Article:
The Contax T2: The Best, Most Expensive Point-and-Shoot Film Camera Ever Made?

The Contax T2 was a luxury compact rangefinder released in 1991, combing excellent image quality and controls that have since made it a desirable option for film aficionados. Contax no longer exists and T2s now sell for thousands of dollars. Why do they cost so much and are they worth the investment?

Jason Kummerfeldt of grainydays is the proud owner of a Contax T2 but this video explains why he only takes it out to shoot on very special occasions, despite the camera’s intended purpose as an everyday compact.

The T2 was always a popular choice but, as Kummerfeldt discusses, it received a massive spike in popularity when Kendall Jenner pulled one out to photograph Jimmy Fallon on The Tonight Show in February 2017 (full video here). Rather than being snapped up solely by film photography enthusiasts, the T2 suddenly became the choice of aspiring social media influencers. Prices certainly haven’t been helped when the likes of Chris Hemsworth tells his 45 million followers on Instagram that digital is dead, he only shoots on film, and his camera of choice is — you guessed it — the Contax T2.

Sadly, Contax as a brand disappeared in 2005 and spare parts for the T2 are not that easy to find. And expect to spend some money: a replacement back door will cost you $75.

Do you have a Contax T2? Are you clinging onto it in the hope that Taylor Swift one day takes a snap of Stephen Colbert and gives it another huge boost in price? Let us know in the comments below.

Log in or register to post comments

12 Comments

Dillan K's picture

I will now avoid this camera, just because it is popular.

Jan Holler's picture

Why would you buy it anyway? Just because some actors (not photographers) or some US starlet thinks this is it? Another hype about nothing, fueled by the greed for attention.

zeissiez lee's picture

By Contax’s standard, the T2 is average, and nothing aspiring. Contax T3 and Contax G2 are more “boutique” than the T2.

Michael L's picture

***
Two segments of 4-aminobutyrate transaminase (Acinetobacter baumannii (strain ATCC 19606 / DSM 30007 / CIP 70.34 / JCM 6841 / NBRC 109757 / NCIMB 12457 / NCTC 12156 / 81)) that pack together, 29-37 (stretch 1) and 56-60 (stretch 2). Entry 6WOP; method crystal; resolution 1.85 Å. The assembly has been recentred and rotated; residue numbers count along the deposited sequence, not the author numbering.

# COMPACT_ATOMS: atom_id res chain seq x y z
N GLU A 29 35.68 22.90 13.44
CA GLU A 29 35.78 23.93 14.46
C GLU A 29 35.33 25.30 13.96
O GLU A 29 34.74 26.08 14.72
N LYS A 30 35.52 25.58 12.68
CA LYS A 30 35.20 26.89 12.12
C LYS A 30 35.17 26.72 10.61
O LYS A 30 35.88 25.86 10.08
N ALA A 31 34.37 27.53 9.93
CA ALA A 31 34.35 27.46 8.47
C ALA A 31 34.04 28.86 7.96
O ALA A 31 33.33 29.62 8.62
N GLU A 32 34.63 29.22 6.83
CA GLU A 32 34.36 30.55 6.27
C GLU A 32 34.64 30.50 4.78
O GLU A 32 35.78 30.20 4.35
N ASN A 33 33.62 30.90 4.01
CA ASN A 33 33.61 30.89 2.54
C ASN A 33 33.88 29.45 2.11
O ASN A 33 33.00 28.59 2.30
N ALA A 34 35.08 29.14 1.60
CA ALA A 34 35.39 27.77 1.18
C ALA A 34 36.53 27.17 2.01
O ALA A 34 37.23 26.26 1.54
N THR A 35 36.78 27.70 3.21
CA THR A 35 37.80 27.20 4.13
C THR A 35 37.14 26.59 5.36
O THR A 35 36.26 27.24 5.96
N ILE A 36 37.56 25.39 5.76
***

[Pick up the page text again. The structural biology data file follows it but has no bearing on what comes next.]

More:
This isn't a rangefinder any more than an SLR is a rangefinder. I can understand zillenials who never had film cameras doing this because they don't know any better, but, Andy, you knew of point and shoots growing up.

Tim Ericsson's picture

It has a manual focus split image viewfinder mechanism: making is most assuredly a rangefinder. It also has autofocus and auto exposure, making it a point and shoot too.

Why the dig on zillenials and Andy when you obviously don’t know what you’re talking about?

Barry Reid's picture

NO, it's not a rangefinder in the traditional sense and has no viewfinder focus aids. OTOH the original Contax T is a rangefinder the T2 & T3 are AF cameras - this is why REAL PHOTOGRAPHERS probably use the T ;-)

Tim Ericsson's picture

Lol ok move the goalposts a bit: it’s not a “traditional rangefinder” it that makes you feel better.

And “real photographers” don’t get worked up over minutiae- they just go out and shoot! :P

Eric Woods's picture

I have one. Bought it before the hype. As much as I like it I would not pay today's prices. I did like it for trips, but the world is on fire and all. I use my G1 more than the T2 and use both of those less than my far less valuable 137 MA Quartz.

Jacques Cornell's picture

Owned a Yashica T4, which had a great Zeiss lens but was fully auto only and was the poor man's T2. Later, a Contax G1 and then G2 were my EDCs. The 21mm lens was astoundingly sharp.

Peter Stewart's picture

Always fancied the Contax T3 as the perfect Point & Shoot camera. Still kicking myself for not buying a black T3 in mint condition for $750 back in 2010.
Having just looked on E-bay I'm astounded at what people are selling them for nowadays. Same for the T2. Used to be like 300 bucks for one of those from the second hand stores in Hong Kong or Tokyo.

Paul H's picture

I've been shooting with one of these since the late 90's (on my second one-first stolen). I have to admit, it sat idle for a good portion of that time until I rediscovered my love of film shooting. Today I use it exclusively for B+W shooting and mostly don't carry it unless I see a good B+W opportunity coming up. The most frustrating thing for me is the hit-or-miss autofocus. Probably user error, but I've missed quite a few shots pointing directly at my friends at close range only to get the sharpest tree leaves you've ever seen in the distance, while my friend's faces are blurred. I need to try the manual focus option more, especially for those candid shots. Definitely a love-hate relationship, but occasionally it will behave a reward you with an epic result.

James P's picture

I had a Yashica T4 I bought in the '90s. There were several high-end point-and-shoots at the time - the Contax discussed here, along with the Leica Minilux and the Nikon 28 and 35ti. I wanted the Minilux, but I could afford the T4.

This was pre-internet, so I ordered it from an ad from Wall Street Camera in the back pages of a photo magazine - special sale for $100! I clipped the order form and mailed it to New York along with a check. A couple weeks later, the camera arrived and I used the hell out of it for some years.

Apparently the T4 was one of the first of these to become a "cult" camera, because I guess Terry Richardson used one. I sold it a few months ago for $550. It was a decent camera, but $550?